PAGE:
Lourdes Mena sits in an office surrounded by local crafts that she helped communities in El Salvador design

Seeds of Joy

Salvadoran women transformed, one bead at a time

Lourdes sits in front of ceramics and fabrics that she helped communities in El Salvador produce

Lourdes Mena—Lula, as she’s affectionately called—has a smile that lights up the room.

She laughs often, and she’s got a silly side that gets other people laughing too.

She’s the kind of person who sees the beauty in the world, something that has come in handy in her work as a gifted designer. Lula creates more than beautiful jewelry, though: “I use my designs as agents of social change,” she says.

Lula works with Salvadoran communities to create eco-friendly and Fair Trade products.

In a country where a third of the population lives in poverty, much of her work is with people who lack full-time jobs and struggle to make ends meet—people like Ana Mindy, María, María Victoria, Ana Marina, Vidalia, and Evelyn.

Lourdes talks with a group of Salvadoran women on how they can create eco-friendly and Fair Trade products
A wide selection of Fair Trade goods that people, who Lourdes works with, produced

Seeds of Joy

These women live in El Palmeral and have spent the past four years helping Lula create sustainable jewelry.

Lula designs the products, and then the women make them by hand, painstakingly combining different-colored strings, seeds and nuts to make unique, meaningful creations.

They call their line of products ‘Seeds of Joy.’

A woman from El Palmeral puts together a piece of sustainably sourced jewelry
Lourdes inspects a piece of jewelry
Some of the handcrafted materials that the woman from El Palmeral use to create their jewelry

At first, Lula explains, the women’s husbands were skeptical of the endeavour: “You’re not going to be able to do it,” the men said.

“In El Salvador...there is a machismo attitude that women can’t handle taking care of children and housework while also holding a job,” Lula says.

Through their work with seeds of joy, these women have proven them wrong. Many make triple what their husbands make and are able to support their families.

A woman adds fine details to a piece of jewelry
Ana Mindy inspects a white necklace that she helped make
Ana Mindy adds detail to a part of the piece of jewelry that she is making
Ana Mindy smiling after a day of work

Thanks to her work, Ana Mindy can send her young child to school, while providing extra money for meals and extracurricular activities. She now has financial independence and wields new control in family decisions.

Ana Marina smiling at the end of her work shift

“I’m in charge”

Ana Marína says her husband depends on her now: She’s the one who pays for transportation and buys groceries for her family.

“I feel that I’m in charge,” she says with a laugh.

Though the women are grateful for stable jobs and economic security, they say coming to work is about more than money. They have become a family, encouraging each other when times are tough, and providing daily support and love.

They describe the inspiring pep talks that Lula and her colleagues often give, reminding the women to be confident, to advocate for themselves, and to find happiness.

A group of women working together to produce pieces of jewelry
A woman adds a bead to one of the necklaces she is working on at the moment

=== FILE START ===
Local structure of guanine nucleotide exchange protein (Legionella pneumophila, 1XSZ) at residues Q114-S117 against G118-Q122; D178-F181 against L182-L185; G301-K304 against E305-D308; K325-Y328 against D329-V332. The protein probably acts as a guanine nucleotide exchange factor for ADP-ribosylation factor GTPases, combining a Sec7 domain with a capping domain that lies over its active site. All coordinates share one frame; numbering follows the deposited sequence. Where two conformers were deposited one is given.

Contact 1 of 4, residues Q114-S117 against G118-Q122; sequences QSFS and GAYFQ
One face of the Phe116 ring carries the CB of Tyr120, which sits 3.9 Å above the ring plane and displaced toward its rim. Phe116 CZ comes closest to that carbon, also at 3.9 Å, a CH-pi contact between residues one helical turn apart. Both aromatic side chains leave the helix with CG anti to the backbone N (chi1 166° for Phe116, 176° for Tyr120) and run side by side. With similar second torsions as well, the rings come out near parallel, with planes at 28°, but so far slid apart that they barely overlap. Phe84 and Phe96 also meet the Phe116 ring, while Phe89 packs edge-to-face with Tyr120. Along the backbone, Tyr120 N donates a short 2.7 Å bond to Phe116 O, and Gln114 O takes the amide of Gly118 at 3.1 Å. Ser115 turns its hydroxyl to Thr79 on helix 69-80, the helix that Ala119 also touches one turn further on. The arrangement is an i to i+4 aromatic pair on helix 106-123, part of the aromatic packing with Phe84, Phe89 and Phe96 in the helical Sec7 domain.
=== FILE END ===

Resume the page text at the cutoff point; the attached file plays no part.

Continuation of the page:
Several of the El Palmeral women share a joke as they work on their jewelry

If the women are inspired by Lula, the feeling is mutual.

Lula spent four years working with them, watching their smiles become wider, their children better cared for, their homes more harmonious, and their dreams bigger.

“I feel a profound admiration towards these women, and I see how they are improving their lives and are succeeding. It fills my soul,” Lula says.

USAID shares Lula’s admiration—that’s why we’ve provided marketing and business support and helped her showcase work at international design fairs. She now exports to eight countries, continuing to feature innovative designs around the world.

Today, her business supports 70 artisans and has generated 120 new jobs.

By supporting Lula and promoting women-led businesses and decision-making, we’re determined to achieve gender equality and economic development for all.

The sign for Lourdes’ main office
Lourdes inspects the jewelry produced by the women working in El Palmeral
A portrait of one of the woman working for Lourdes in El Palmeral
A portrait of one of the woman working for Lourdes in El Palmeral
A portrait of one of the woman working for Lourdes in El Palmeral
A portrait of one of the woman working for Lourdes in El Palmeral
Several pieces of jewelry created by the women in El Palmeral

Lula’s shop is filled with intricate handiwork—an array of beautiful flowing beads, multi-colored strings, and elaborate tree nut necklaces. But it’s also full of stories of empowerment, sustainability, love and joy. With each piece sold, the stories spread—and the Seeds of Joy continue.

About this story

In El Salvador - a country flooded with gang violence, economic disparity and low education rates - USAID works to promote economic development and gender equality.

One of the areas that those goals intersect is through support of women-owned businesses. USAID has assisted over 9,000 small and medium Salvadoran businesses, including nearly 3,500 women who have received training in business and trade. Over the last four years, our support has generated nearly $100 million in domestic sales and exports, and over 15,500 new jobs.

USAID began partnering with Lula Mena in 2012, supporting sustainable economic opportunities for 70 artisans, most of them women. Explore her designs at: lulamena.com/collections.

In El Salvador and around the world, USAID empowers thousands of female entrepreneurs to access new economic opportunities.

Photos and video by Dave Cooper